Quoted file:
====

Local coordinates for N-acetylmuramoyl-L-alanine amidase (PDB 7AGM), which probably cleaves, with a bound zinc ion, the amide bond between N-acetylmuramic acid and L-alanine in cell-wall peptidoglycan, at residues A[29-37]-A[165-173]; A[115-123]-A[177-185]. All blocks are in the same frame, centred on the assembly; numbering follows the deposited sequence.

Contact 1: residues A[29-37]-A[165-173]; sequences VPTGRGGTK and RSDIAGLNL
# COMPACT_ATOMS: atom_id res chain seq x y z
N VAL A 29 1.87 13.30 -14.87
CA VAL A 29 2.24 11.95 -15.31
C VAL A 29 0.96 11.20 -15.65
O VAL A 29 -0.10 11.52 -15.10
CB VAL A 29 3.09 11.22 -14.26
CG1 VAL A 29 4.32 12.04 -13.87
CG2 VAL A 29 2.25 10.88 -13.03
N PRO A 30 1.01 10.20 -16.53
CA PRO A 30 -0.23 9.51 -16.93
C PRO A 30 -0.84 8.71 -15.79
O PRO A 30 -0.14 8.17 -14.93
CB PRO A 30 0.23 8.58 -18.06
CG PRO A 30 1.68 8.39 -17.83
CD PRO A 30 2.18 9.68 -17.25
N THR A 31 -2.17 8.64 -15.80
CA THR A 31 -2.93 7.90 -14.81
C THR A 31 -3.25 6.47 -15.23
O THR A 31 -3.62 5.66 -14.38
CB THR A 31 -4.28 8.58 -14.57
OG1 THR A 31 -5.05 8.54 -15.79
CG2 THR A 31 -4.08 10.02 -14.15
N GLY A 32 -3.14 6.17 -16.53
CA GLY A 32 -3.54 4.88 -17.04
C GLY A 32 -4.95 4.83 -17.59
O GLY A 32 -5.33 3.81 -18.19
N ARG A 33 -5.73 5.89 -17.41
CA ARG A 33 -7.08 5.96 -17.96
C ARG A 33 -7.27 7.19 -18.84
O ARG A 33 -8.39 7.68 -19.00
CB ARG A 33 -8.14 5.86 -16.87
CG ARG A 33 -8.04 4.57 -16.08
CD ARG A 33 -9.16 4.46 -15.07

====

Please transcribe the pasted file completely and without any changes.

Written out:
Local coordinates for N-acetylmuramoyl-L-alanine amidase (PDB 7AGM), which probably cleaves, with a bound zinc ion, the amide bond between N-acetylmuramic acid and L-alanine in cell-wall peptidoglycan, at residues A[29-37]-A[165-173]; A[115-123]-A[177-185]. All blocks are in the same frame, centred on the assembly; numbering follows the deposited sequence.

Contact 1: residues A[29-37]-A[165-173]; sequences VPTGRGGTK and RSDIAGLNL
# COMPACT_ATOMS: atom_id res chain seq x y z
N VAL A 29 1.87 13.30 -14.87
CA VAL A 29 2.24 11.95 -15.31
C VAL A 29 0.96 11.20 -15.65
O VAL A 29 -0.10 11.52 -15.10
CB VAL A 29 3.09 11.22 -14.26
CG1 VAL A 29 4.32 12.04 -13.87
CG2 VAL A 29 2.25 10.88 -13.03
N PRO A 30 1.01 10.20 -16.53
CA PRO A 30 -0.23 9.51 -16.93
C PRO A 30 -0.84 8.71 -15.79
O PRO A 30 -0.14 8.17 -14.93
CB PRO A 30 0.23 8.58 -18.06
CG PRO A 30 1.68 8.39 -17.83
CD PRO A 30 2.18 9.68 -17.25
N THR A 31 -2.17 8.64 -15.80
CA THR A 31 -2.93 7.90 -14.81
C THR A 31 -3.25 6.47 -15.23
O THR A 31 -3.62 5.66 -14.38
CB THR A 31 -4.28 8.58 -14.57
OG1 THR A 31 -5.05 8.54 -15.79
CG2 THR A 31 -4.08 10.02 -14.15
N GLY A 32 -3.14 6.17 -16.53
CA GLY A 32 -3.54 4.88 -17.04
C GLY A 32 -4.95 4.83 -17.59
O GLY A 32 -5.33 3.81 -18.19
N ARG A 33 -5.73 5.89 -17.41
CA ARG A 33 -7.08 5.96 -17.96
C ARG A 33 -7.27 7.19 -18.84
O ARG A 33 -8.39 7.68 -19.00
CB ARG A 33 -8.14 5.86 -16.87
CG ARG A 33 -8.04 4.57 -16.08
CD ARG A 33 -9.16 4.46 -15.07